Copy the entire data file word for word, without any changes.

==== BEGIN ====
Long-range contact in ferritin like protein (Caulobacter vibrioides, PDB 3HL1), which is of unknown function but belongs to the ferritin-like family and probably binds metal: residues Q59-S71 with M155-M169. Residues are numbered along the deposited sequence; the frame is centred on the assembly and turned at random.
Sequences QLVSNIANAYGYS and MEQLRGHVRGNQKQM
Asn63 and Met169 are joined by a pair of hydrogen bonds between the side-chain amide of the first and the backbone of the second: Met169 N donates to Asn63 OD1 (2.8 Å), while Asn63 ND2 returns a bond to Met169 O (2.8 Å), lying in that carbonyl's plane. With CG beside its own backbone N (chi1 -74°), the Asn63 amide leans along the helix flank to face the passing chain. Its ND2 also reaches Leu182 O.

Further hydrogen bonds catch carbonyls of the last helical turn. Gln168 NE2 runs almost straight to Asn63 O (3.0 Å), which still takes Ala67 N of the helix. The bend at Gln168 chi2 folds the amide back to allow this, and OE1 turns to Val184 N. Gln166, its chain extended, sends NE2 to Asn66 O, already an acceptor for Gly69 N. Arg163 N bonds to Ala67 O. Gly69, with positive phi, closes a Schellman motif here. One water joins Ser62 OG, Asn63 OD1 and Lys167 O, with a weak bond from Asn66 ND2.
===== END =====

Long-range contact in ferritin like protein (Caulobacter vibrioides, PDB 3HL1), which is of unknown function but belongs to the ferritin-like family and probably binds metal: residues Q59-S71 with M155-M169. Residues are numbered along the deposited sequence; the frame is centred on the assembly and turned at random.
Sequences QLVSNIANAYGYS and MEQLRGHVRGNQKQM
Asn63 and Met169 are joined by a pair of hydrogen bonds between the side-chain amide of the first and the backbone of the second: Met169 N donates to Asn63 OD1 (2.8 Å), while Asn63 ND2 returns a bond to Met169 O (2.8 Å), lying in that carbonyl's plane. With CG beside its own backbone N (chi1 -74°), the Asn63 amide leans along the helix flank to face the passing chain. Its ND2 also reaches Leu182 O.

Further hydrogen bonds catch carbonyls of the last helical turn. Gln168 NE2 runs almost straight to Asn63 O (3.0 Å), which still takes Ala67 N of the helix. The bend at Gln168 chi2 folds the amide back to allow this, and OE1 turns to Val184 N. Gln166, its chain extended, sends NE2 to Asn66 O, already an acceptor for Gly69 N. Arg163 N bonds to Ala67 O. Gly69, with positive phi, closes a Schellman motif here. One water joins Ser62 OG, Asn63 OD1 and Lys167 O, with a weak bond from Asn66 ND2.